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Thursday, 26.03.2015

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City map Frankfurt

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    Good to know

    More than stock market and airport

    Germany’s economic capital is so much more than a financial hub, a place to pass through before flying off to more exotic climes. Those who choose to stick around this fascinating city will be rewarded with world-class culture, excellent local food and wine, and picturesque parks.

    Climb up the Main Tower for endless views of the rolling countryside beyond the city limits, sip on apfelwein in Sachsenhausen, or stroll around the modern art museum and you’ll see why Frankfurt has rightly earned a reputation as one of Germany’s most vibrant and dynamic cities.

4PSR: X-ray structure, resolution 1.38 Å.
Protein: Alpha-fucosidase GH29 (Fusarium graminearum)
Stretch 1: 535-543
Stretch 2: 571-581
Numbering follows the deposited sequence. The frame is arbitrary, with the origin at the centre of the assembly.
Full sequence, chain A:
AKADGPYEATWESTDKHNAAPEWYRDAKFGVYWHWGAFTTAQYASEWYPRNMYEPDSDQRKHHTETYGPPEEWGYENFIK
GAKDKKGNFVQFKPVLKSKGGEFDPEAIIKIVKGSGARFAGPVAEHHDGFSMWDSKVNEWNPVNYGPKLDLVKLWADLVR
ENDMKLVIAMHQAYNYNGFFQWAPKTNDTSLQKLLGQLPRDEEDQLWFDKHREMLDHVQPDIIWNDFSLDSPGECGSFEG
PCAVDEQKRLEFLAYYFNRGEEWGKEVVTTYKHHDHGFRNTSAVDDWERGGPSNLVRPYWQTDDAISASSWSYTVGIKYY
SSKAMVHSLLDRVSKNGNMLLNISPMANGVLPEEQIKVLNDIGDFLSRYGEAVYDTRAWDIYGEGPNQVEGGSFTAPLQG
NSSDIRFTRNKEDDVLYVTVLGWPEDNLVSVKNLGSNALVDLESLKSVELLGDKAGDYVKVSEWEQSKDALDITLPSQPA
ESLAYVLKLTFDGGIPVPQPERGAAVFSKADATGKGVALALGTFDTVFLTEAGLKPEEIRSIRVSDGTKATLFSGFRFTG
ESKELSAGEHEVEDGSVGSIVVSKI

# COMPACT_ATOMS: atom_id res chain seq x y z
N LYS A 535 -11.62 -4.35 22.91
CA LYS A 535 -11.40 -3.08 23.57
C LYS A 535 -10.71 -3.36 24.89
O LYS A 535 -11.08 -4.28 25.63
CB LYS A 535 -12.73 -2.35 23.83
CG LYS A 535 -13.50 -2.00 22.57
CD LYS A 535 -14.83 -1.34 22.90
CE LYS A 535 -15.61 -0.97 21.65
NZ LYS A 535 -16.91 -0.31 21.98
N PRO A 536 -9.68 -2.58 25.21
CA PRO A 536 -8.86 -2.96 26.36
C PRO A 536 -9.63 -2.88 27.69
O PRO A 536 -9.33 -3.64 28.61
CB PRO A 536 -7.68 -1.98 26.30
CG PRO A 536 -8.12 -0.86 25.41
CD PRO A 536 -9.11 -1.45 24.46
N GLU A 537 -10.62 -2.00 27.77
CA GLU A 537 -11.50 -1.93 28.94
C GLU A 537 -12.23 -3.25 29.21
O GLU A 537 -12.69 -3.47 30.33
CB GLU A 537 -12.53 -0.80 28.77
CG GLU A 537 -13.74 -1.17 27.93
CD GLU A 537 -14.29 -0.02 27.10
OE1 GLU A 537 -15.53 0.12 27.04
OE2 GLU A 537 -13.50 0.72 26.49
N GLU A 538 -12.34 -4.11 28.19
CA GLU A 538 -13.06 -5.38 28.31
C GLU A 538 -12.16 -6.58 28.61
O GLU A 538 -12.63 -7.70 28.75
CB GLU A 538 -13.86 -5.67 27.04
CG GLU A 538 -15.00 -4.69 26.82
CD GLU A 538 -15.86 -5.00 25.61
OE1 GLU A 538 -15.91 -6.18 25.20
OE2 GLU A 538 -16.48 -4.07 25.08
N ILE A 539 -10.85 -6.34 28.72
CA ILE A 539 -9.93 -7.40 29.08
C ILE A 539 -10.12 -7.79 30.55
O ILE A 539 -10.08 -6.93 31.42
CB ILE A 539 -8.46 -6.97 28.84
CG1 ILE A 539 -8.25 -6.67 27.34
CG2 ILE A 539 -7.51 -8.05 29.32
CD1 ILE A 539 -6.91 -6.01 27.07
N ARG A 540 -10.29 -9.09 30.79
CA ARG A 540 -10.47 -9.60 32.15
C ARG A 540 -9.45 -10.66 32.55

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    Top 10 sights in Frankfurt

    Sehenswürdigkeiten Frankfurt, Lufthansa, travelguide, Travel Guide

    Goethe-Haus & Goethe-Museum

    Großer Hirschgraben 23-25
    60311 Frankfurt
    Tel: (069) 138 800
    Show on map

    Opening times:
    Mon-Sat 1000-1800
    Sun 1000-1730

    The one-time home of Frankfurt’s most famous son, author Johann Wolfgang von Goethe. Although it was destroyed during WWII, the restored house and museum are a faithful recreation of the original, with an impressive library and collection of local art.


    Siesmayerstraße 61
    60323 Frankfurt
    Tel: (069) 2123 3939
    Show on map

    Opening times:
    Daily 0900-1800 (Feb-Oct)
    0900-1600 (Nov-Jan)